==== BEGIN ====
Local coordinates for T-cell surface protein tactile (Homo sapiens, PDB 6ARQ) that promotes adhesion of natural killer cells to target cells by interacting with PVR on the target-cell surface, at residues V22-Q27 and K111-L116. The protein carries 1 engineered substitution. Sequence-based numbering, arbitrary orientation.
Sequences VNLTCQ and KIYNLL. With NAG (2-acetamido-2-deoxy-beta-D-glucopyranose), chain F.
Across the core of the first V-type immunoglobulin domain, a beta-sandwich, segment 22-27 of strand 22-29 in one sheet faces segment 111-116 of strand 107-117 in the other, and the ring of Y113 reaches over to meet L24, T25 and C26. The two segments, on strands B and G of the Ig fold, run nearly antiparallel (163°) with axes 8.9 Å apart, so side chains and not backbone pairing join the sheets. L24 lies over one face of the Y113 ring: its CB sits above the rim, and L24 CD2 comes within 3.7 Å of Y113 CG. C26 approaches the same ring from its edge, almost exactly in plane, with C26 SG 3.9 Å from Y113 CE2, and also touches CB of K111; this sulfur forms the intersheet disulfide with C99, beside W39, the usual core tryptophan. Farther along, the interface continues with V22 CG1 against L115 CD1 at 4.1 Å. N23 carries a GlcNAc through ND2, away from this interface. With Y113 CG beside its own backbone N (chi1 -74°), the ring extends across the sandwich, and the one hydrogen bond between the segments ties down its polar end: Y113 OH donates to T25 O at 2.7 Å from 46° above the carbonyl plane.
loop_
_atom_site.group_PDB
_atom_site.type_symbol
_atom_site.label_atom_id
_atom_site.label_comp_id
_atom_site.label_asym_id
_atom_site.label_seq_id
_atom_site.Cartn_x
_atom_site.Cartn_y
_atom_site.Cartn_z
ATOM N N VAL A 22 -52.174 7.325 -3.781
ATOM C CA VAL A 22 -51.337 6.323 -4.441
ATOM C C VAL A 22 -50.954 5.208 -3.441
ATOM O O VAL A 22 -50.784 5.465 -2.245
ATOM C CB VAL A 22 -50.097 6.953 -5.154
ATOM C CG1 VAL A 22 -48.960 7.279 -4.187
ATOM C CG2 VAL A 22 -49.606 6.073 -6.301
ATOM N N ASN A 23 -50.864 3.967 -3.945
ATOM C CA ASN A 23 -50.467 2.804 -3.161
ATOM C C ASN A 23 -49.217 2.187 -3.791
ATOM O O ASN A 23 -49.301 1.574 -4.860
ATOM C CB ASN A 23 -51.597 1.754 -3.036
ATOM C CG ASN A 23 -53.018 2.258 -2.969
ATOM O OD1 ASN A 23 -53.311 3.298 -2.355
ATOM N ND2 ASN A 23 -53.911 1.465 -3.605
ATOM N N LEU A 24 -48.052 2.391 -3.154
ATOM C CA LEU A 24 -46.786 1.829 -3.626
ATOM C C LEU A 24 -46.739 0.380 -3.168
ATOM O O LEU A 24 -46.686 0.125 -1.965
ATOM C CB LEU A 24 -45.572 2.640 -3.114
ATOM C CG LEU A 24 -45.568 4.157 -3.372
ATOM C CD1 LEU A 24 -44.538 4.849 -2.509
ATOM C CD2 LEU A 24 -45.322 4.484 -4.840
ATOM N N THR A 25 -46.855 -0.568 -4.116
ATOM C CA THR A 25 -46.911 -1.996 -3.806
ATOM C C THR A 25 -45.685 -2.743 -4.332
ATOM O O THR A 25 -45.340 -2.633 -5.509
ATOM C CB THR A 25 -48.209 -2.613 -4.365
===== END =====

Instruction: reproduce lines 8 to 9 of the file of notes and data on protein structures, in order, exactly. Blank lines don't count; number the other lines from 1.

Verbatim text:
_atom_site.label_comp_id
_atom_site.label_asym_id